Procrastination: An International Language

thumbnailA couple of weeks ago, I received a very panicked, last-minute text from one of my former English students.  This young man needed help with a presentation for his science class.  We made arrangements to meet the following morning to work on the assignment together.  All I knew was that he needed to make a video of a science experiment in English, and we absolutely had to get together “tomorrow”.

I started to get a bit nervous when more than 15 minutes after our agreed upon time, my young friend had not arrived.  I wondered if I had misunderstood the arrangements we made the night before.  That happens sometimes when I am texting in Spanish!  Soon after, however, I saw him walking through the gate and heading my way.

He was a sweaty, tired mess- -having walked nearly four miles to my home from his in a small fishing village outside of town.  “Why didn’t you ask me pick you up?” I asked incredulously.  After gulping down a glass of ice water, he replied that it was no big deal.  Wow!  I was thinking what dedication this kid has to his studies.  Yeah, more about that later.

My friend explained that he needed to video tape a science experiment, detailing the steps in English.  He pulled a few of the necessary items out of his backpack and then asked if I had a wine cork and a book of matches.  (Is a cork a common household item?)  Now it was my turn to go into panic mode.  How were we going to be able to finish his assignment without one of the key parts of the experiment?!  Why did I not ask for more information the night before?!  I googled substitutions for a cork and came up with nothing.  As I  contemplated driving into town to buy a bottle of wine just for the cork, he suggested we ask one of my neighbors.

I do not know very many of my neighbors well.  Most of them are seasonal and keep to themselves when they are here.  Could I really just knock on their doors and ask for a wine cork?  At 9:30 am?  What the heck.  We headed off on our mission.  The first neighbor was not home.  We moved on down the block.  I rehearsed our strange request all the way.

Fortunately, the next neighbor was home.  Unfortunately, this meant I had to ask for the cork.  She jokingly suggested that I knew just where to come for a wine cork.  (I guess I do know some of my neighbors pretty well.)  She then proceeded to open a brand new bottle of wine just so she could give us the cork.  “Hey, no worries.  We’ll just have to drink it this afternoon.” she said.  I awkwardly thanked her, and we left.  We had used about 30 precious minutes of our hour and a half just securing the needed materials.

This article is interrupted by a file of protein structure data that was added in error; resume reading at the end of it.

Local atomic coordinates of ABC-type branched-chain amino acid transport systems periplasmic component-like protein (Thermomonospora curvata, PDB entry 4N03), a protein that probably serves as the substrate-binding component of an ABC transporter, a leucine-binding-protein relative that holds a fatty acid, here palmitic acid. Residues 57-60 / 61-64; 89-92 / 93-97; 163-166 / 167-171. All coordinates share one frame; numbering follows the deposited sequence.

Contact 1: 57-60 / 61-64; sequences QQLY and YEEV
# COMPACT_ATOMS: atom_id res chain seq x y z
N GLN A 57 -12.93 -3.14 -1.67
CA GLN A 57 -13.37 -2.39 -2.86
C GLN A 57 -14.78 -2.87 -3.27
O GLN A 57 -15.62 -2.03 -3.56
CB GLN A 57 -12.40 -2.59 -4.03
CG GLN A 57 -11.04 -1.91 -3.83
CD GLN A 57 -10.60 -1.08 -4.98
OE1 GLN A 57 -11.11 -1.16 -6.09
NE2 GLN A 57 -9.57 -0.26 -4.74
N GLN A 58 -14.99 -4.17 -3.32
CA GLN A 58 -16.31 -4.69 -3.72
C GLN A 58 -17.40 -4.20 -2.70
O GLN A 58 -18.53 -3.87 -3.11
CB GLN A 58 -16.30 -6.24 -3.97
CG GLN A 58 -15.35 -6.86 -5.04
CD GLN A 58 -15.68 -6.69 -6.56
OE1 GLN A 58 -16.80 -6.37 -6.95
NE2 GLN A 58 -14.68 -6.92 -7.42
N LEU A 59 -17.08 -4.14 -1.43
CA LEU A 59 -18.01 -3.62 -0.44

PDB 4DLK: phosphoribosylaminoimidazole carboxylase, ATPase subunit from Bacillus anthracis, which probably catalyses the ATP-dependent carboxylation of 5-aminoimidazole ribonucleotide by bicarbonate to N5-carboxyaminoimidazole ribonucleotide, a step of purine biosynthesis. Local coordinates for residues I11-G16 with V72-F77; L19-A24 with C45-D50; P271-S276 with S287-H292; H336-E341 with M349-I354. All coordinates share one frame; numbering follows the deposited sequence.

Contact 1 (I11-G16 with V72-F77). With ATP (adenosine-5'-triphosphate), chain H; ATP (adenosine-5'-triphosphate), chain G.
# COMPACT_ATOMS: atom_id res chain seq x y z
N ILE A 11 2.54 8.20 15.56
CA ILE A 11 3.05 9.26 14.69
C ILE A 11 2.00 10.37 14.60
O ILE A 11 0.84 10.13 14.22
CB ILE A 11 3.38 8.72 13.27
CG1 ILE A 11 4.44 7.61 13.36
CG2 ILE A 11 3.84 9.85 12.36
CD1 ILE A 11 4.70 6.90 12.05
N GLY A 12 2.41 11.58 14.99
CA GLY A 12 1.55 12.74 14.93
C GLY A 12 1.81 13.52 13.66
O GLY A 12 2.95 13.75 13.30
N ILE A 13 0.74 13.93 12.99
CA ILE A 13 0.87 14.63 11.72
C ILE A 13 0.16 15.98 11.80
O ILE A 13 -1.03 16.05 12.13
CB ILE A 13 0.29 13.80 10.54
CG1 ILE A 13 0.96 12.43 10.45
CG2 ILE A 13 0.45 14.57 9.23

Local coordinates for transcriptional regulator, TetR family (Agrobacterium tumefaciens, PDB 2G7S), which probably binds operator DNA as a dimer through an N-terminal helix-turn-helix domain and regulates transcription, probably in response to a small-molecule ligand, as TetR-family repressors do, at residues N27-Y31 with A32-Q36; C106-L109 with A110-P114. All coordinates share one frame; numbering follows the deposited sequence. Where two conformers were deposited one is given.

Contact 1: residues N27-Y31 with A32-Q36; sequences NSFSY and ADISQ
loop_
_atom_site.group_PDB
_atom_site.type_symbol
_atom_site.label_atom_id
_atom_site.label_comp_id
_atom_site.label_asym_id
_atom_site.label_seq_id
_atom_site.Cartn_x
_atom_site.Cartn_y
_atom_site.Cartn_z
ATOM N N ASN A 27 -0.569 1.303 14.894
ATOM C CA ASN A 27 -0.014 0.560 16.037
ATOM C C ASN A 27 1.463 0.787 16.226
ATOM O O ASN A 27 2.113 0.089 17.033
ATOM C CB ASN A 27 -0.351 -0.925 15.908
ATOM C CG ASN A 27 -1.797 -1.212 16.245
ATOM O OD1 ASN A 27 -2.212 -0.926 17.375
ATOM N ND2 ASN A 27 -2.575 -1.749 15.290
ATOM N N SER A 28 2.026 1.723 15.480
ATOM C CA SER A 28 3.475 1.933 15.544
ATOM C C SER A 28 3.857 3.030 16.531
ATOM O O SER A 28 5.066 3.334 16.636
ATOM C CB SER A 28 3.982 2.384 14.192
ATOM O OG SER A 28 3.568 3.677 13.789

Rather than get right to work upon our return, the scientist asked for my wi-fi password and then checked his Facebook page.  Apparently, nothing urgent was breaking on his newsfeed, so we were finally able to focus on the task at hand.  First, we reviewed his brochure and made a few vocabulary corrections.  Then, he walked me through the experiment and explained what should happen.  Finally, he practiced in English several times.  We began filming.

I think we were both holding our breath at the climax of the experiment- -and then thumbnail-1simultaneously wondering what in the world had gone so wrong.  We had three matches left by this point, exactly the number we needed.  (Obviously, I am not at all prepared for scientific emergencies.)  I did a quick internet search for the experiment, thinking we could figure out our error that way.  Like the wine gods earlier, the science gods were smiling upon us as well because lo and behold, there it was!  (Interestingly, we could have conducted the experiment without a cork.)

I explained what I had found, requiring some new vocabulary to be added to the pamphlet and a few more rounds of practice- -without lighting the matches, of course.  This time, the results were perfect, and we were both pretty amazed with the science.  We fist bumped, high-fived, and did a happy dance.  Then the mad scientist quickly sent the video to his teacher, as the due date was that afternoon, not the next day.  We hurriedly cleaned up our mess so I could drive him home.  It turned out he had more homework  to finish before heading to school that afternoon.